Sorry you couldn’t make the ALTA conference this year. It was a good one. I’d never been to Kansas City before and was pleased to find that it’s quite the tourist-friendly town; the accommodations were affordable and just a short walk from both the Nelson Atkins Museum and more bars and restaurants than you can shake a stick at. Silvia Kofler was the conference organizer this year. Paul Vangelisti and Douglas Hofstadter were the plenary speakers. Lisa Rose Bradford, who flew in from Mar del Plata, was this year’s NTA winner, for her stellar version of Between Words: Juan Gelman’s Public Letter. Lisa also gave readings with sound poet Glenn North at the Jazz Museum and with me at the Writer’s Place, where I read some of my Shang Qin and Hsia Yu translations. The panel she put together on “Re/Creations and ‘Afterpoems,’” with Christian Hawkey, who talked about his Ventrakl volume, and Paul Legault, who gave us a trailer to his forthcoming collected After-Emily Dickenson “translations,” was the most interesting panel I’ve attended in years.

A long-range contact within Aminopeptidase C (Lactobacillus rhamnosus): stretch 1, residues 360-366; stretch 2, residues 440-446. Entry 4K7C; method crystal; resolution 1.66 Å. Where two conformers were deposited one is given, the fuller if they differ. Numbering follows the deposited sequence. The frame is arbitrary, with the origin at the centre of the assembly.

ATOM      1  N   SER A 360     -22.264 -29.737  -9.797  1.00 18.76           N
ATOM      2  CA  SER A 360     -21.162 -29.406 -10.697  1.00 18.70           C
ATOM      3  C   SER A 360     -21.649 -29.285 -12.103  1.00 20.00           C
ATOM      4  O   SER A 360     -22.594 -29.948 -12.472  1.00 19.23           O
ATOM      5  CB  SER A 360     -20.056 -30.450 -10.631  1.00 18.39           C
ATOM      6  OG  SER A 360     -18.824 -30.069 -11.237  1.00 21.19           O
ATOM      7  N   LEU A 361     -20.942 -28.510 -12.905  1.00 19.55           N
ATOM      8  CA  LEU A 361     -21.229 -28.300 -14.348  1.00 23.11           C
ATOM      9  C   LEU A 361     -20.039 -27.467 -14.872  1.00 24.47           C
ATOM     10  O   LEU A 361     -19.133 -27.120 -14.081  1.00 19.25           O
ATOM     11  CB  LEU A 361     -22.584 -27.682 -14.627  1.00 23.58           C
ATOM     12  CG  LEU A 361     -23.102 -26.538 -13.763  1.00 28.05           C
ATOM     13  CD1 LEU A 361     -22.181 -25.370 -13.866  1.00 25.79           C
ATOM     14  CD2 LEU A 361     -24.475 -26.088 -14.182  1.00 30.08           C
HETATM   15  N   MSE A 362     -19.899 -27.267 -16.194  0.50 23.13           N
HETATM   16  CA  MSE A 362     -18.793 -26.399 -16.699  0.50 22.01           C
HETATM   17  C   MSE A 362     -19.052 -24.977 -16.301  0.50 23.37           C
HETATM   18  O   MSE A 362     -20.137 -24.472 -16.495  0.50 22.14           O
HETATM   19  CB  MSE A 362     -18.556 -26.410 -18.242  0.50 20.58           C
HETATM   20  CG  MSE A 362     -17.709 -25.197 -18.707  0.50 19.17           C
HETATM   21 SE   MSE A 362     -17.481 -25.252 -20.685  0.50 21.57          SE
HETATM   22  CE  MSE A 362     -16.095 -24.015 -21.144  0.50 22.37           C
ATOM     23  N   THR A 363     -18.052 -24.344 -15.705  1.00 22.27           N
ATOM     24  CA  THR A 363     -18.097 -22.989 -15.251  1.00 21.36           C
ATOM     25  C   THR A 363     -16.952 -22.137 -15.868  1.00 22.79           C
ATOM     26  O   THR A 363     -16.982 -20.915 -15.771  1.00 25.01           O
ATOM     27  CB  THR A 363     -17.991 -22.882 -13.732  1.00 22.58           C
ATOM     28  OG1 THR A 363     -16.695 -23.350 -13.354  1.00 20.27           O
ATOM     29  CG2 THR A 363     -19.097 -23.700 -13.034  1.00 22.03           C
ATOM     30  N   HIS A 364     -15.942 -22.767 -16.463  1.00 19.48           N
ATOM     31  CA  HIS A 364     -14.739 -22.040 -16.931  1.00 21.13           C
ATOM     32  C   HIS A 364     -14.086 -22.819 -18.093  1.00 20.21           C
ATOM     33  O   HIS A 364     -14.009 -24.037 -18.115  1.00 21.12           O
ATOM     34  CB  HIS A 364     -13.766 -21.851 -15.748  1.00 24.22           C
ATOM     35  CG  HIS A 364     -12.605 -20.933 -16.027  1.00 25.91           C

Chinese-language translators were a little thin on the ground this year, but the two besides me who made it did their mothers’ proud. Your old friend and ALTA first-timer Jonathan Stalling, who drove up from Oklahoma U with his family, gave a marvelous recitation of some personal favorites in his recent collection, Winter Sun: The Poetry of Shi Zhi. Charles Egan, who was also a first-timer, flew in from San Fran to accept the Lucien Stryk Prize for his Clouds Thick, Whereabouts Unknown: Poems by Zen Monks of China. Although Charles read his acceptance speech instead of speaking off the cuff per ALTA practice, he won the crowd from pretty much the get-go with the disarming admission that the prize was “a wonderful vindication for all the years I struggled in obscurity—I believe I saw many of you there…”